When it comes to meditation, the transitory spaces are the bread and butter of the practice. If you’ve ever taken a meditation class, you might have heard the teacher tell you to find the pause between the thoughts. If you’ve never taken the time to look at the way you think, rather than just what you think, this idea can seem pretty weird. A lot of people live their entire lives without realizing that their thoughts are one constant, churning soap-opera of stories that are, for the most part, not at all real. Most of the content of our thoughts is hypothetical, a misguided projection of either a positive or negative way of seeing the truth of the situations that actually surround us. Again, this is all fine and good…except not at all helpful if we want to be happy! What do I mean…? Well, for example, I can’t tell you how many relationships I’ve sabotaged by spinning a web of false beliefs in my mind about why the other person is acting a certain way, or believing I know anything about what they are thinking and feeling. When we find the pauses between the thoughts, the pauses between the breaths, this silence is where we feel our eternal selves – believe me, I know how hippie-dippy that sounds, but I’ve felt this peacefulness and I believe it’s a real thing. These are the transitions in the mind and in the breath. The pause before moving from one thing to the next. 


This “no-man’s land” is in fact, quite the opposite of a desolate void of nothingness. It is the place where we connect with our true nature – with ‘everythingness,’ with oneness, where the yoga happens. This is the place that is naked and still – the silent well of space deep down inside where the divine lies within each and every person. We connect to it by stripping away all the bullsh*t of the mind, by releasing expectations and worries, by letting go of the constant drive towards the next thing, and the next thing after that, and so on. When we just pause, and take a conscious moment of being EXACTLY WHERE WE ARE, right here and now, this is where true freedom lives. 


In Buddhism, this place is called a Bardo State, and is our highest hope for reaching enlightenment. Monks lead their entire lives out by cultivating this transitory state of in-between all the ‘things’ that get in the way of our connection to our true selves. The most important Bardo, or transition, is the one that happens immediately after the death of the body, when the soul is traveling on the subtle energy plane, and either becomes liberated from reincarnation (which is the goal), or takes another sentient form, whether human, animal, or Bodhisattva


Yoga and Buddhism have always been very closely related, and tapping into the in-between spaces is one of the best examples of their shared philosophy.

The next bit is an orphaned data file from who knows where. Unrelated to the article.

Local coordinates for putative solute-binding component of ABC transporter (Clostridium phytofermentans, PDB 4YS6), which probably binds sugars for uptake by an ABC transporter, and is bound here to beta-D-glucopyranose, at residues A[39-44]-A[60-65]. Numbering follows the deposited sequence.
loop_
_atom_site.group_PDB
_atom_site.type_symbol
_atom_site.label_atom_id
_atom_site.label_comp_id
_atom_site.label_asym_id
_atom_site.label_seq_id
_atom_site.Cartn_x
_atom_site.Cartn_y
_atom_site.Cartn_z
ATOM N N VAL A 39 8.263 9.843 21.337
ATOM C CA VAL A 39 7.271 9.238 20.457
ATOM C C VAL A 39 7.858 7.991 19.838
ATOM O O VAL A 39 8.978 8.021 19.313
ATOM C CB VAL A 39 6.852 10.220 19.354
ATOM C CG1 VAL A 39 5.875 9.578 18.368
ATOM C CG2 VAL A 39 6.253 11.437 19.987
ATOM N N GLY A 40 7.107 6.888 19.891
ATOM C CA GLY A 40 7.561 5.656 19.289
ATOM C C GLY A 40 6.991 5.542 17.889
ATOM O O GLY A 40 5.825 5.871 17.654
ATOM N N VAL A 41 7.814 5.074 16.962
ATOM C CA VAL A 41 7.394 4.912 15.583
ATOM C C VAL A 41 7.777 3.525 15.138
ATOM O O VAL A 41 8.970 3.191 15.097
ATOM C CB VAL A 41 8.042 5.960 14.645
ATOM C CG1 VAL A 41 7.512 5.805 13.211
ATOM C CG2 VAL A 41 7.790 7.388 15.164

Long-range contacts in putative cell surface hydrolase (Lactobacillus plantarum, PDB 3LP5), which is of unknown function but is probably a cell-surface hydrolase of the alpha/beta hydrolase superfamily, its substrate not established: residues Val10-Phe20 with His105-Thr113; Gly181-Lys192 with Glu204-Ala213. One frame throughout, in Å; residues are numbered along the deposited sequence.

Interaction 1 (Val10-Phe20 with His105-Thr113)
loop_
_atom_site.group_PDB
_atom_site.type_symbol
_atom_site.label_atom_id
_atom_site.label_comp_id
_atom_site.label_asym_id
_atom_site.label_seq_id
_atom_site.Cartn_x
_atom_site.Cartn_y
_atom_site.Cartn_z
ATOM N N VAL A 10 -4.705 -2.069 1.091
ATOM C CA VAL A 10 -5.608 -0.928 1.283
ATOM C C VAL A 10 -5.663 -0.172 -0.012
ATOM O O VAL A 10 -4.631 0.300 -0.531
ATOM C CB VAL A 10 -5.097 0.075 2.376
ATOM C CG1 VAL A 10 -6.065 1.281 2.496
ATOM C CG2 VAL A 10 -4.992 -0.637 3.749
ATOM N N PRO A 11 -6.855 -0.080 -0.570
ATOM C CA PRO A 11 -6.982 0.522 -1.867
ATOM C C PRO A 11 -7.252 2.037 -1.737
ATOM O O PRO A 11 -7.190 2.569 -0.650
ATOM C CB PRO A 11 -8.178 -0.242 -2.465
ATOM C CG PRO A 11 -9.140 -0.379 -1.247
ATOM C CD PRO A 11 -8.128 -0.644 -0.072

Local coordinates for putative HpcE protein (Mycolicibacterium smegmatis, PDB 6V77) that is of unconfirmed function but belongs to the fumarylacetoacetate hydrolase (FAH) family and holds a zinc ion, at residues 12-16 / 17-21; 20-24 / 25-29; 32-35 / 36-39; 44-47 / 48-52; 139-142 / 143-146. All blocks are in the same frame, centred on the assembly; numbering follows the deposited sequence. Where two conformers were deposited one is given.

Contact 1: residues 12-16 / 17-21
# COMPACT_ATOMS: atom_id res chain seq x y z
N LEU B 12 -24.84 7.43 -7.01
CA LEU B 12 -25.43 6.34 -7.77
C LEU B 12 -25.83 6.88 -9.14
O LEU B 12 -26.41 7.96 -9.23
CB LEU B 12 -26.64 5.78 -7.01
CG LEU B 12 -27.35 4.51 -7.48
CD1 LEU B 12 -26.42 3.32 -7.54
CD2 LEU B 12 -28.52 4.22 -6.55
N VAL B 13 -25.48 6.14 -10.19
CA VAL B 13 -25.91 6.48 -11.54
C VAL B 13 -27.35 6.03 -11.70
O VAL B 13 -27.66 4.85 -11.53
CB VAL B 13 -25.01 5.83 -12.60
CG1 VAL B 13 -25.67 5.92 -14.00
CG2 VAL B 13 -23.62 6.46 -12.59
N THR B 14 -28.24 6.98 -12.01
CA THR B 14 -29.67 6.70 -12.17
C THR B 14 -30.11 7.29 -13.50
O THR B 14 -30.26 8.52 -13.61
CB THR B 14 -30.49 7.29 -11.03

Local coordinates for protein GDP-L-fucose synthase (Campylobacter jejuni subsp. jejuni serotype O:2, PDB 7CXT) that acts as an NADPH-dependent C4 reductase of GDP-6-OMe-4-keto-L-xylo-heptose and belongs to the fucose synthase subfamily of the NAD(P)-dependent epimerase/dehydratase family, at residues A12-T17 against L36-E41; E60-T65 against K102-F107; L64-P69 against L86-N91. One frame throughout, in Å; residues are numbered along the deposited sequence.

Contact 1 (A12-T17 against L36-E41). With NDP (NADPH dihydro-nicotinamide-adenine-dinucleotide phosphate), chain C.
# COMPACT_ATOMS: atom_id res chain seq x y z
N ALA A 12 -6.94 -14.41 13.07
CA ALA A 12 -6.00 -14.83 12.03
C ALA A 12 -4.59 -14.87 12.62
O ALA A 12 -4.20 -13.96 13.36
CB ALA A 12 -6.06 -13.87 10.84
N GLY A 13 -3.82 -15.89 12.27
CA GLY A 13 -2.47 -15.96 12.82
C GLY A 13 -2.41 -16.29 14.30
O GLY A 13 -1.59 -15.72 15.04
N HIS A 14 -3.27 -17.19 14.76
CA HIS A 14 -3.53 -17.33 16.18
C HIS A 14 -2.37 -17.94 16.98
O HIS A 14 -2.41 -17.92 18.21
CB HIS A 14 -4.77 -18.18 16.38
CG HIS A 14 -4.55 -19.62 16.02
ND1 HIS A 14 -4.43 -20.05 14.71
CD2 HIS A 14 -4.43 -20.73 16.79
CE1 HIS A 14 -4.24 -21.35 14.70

Yoga – breath transitions, movement transitions, mental transitions / Buddhism – breath transitions, mental transitions


Life, and consequently, our yoga practice, can be choppy, unstable, and erratic. Slowing down the movements into and out of the poses helps you notice the subtleties involved, gives space where before there was none (space is the place!), and builds strength as you notice which muscles are engaging in order to maintain balance in your slowed-down state of awareness.


Here are some short sequences (1-2 poses) where a full, fluid, and thoughtful transition can really be highlighted (videos below) : 


3-legged dog into knee taps :

move super slow to lift the back leg, spread the toes and press out through the ball of the lifted foot / keep that / as you bring the knee forward, give the back of the corresponding arm the softest, sweetest tap you can (Control!!!) / and then slow-mo, still with the foot active and spreading, lift back up to 3-legged dog / repeat this 3 times, and on the third time, be fully aware in your movement as you step the foot forward for a lunge.


windmill the hands up & down

this one is great for lifting up into standing poses from a lunge, for example, and for going back down from standing pose to lunge or plank or downdog / from lunge – spin the back heel down as you lift up, fully engaging the core / slowly, as if moving through water, windmill first left arm, then right arm (if R foot is forward), coming into warrior 2 / repeat this in reverse to get back down / consciously link a full, deep inhalation with the entire movement (the beginning, middle, and end, and all parts in-between!) of the windmill movement / and consciously link a full, deep exhalation with the entire movement (the beginning, middle, and end, and all parts in-between!) of the windmill movement.


crescent pose to tree pose 

from crescent pose – lift and gently spread the toes of the front ( i.e. R) foot, press into the 4 corners of the foot / then release the toes back down, unclenched / on an in-breath, and with a steady drishti, or focus-point, move through honey as you step forward and bring your L knee into your chest as you reach the arms up overhead / pause / find your balance / keep the toes of both feet spreading and actively press through the balls of the feet as you bend the L knee to the side and press the sole of the foot into the inner R thigh for tree pose / move so slowly and become aware of the muscles in the L leg firing to lift the foot high enough to set it in place without the use of your hands / then, just as slowly, if not slower, reverse all movements / knee to chest, feet and toes alive / bend R knee and suuuuper slow step back into crescent.

these 3 videos show both an exaggerated version of how students sometimes rush into the poses, as well as an example of how it might look to mindfully transition into the next pose

if the videos don’t load, you can find them here : #1, #2, #3

These are just a couple of examples, and every single yoga class is chock-full of transitory spaces to slow-down, fill with attention and love, and find freedom of expression in. I hope this has been helpful to you, whether student, teacher, or both. As you take the time to slow down your practice and see the beauty that is in these in-between spaces, hopefully you see the transitions in your life off the mat start to come alive as well. Remember – magic doesn’t just live in the destination, it’s where we are right now.



Lots of love,